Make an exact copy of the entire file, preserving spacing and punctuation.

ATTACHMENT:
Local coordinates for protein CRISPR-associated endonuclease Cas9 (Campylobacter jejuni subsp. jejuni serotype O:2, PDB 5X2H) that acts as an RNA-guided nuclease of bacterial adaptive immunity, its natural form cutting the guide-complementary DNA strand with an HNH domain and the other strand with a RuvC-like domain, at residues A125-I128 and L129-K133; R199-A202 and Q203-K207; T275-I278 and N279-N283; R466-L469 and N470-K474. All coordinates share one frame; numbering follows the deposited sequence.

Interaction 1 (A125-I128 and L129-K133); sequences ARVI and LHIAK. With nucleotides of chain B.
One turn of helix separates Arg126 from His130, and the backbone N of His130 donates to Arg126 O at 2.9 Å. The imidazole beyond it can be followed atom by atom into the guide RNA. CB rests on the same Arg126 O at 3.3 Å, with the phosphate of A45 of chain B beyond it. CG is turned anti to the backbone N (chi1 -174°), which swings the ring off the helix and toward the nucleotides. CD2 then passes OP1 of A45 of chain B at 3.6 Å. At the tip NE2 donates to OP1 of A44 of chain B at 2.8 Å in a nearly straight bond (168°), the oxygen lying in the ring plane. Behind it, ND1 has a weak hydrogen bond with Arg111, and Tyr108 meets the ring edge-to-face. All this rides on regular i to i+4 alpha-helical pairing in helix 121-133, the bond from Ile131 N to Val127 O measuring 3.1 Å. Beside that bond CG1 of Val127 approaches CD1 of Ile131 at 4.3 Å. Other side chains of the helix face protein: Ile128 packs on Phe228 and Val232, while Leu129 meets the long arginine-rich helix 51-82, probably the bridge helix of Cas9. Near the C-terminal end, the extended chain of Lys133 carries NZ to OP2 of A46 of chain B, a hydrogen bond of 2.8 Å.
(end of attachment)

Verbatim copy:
Local coordinates for protein CRISPR-associated endonuclease Cas9 (Campylobacter jejuni subsp. jejuni serotype O:2, PDB 5X2H) that acts as an RNA-guided nuclease of bacterial adaptive immunity, its natural form cutting the guide-complementary DNA strand with an HNH domain and the other strand with a RuvC-like domain, at residues A125-I128 and L129-K133; R199-A202 and Q203-K207; T275-I278 and N279-N283; R466-L469 and N470-K474. All coordinates share one frame; numbering follows the deposited sequence.

Interaction 1 (A125-I128 and L129-K133); sequences ARVI and LHIAK. With nucleotides of chain B.
One turn of helix separates Arg126 from His130, and the backbone N of His130 donates to Arg126 O at 2.9 Å. The imidazole beyond it can be followed atom by atom into the guide RNA. CB rests on the same Arg126 O at 3.3 Å, with the phosphate of A45 of chain B beyond it. CG is turned anti to the backbone N (chi1 -174°), which swings the ring off the helix and toward the nucleotides. CD2 then passes OP1 of A45 of chain B at 3.6 Å. At the tip NE2 donates to OP1 of A44 of chain B at 2.8 Å in a nearly straight bond (168°), the oxygen lying in the ring plane. Behind it, ND1 has a weak hydrogen bond with Arg111, and Tyr108 meets the ring edge-to-face. All this rides on regular i to i+4 alpha-helical pairing in helix 121-133, the bond from Ile131 N to Val127 O measuring 3.1 Å. Beside that bond CG1 of Val127 approaches CD1 of Ile131 at 4.3 Å. Other side chains of the helix face protein: Ile128 packs on Phe228 and Val232, while Leu129 meets the long arginine-rich helix 51-82, probably the bridge helix of Cas9. Near the C-terminal end, the extended chain of Lys133 carries NZ to OP2 of A46 of chain B, a hydrogen bond of 2.8 Å.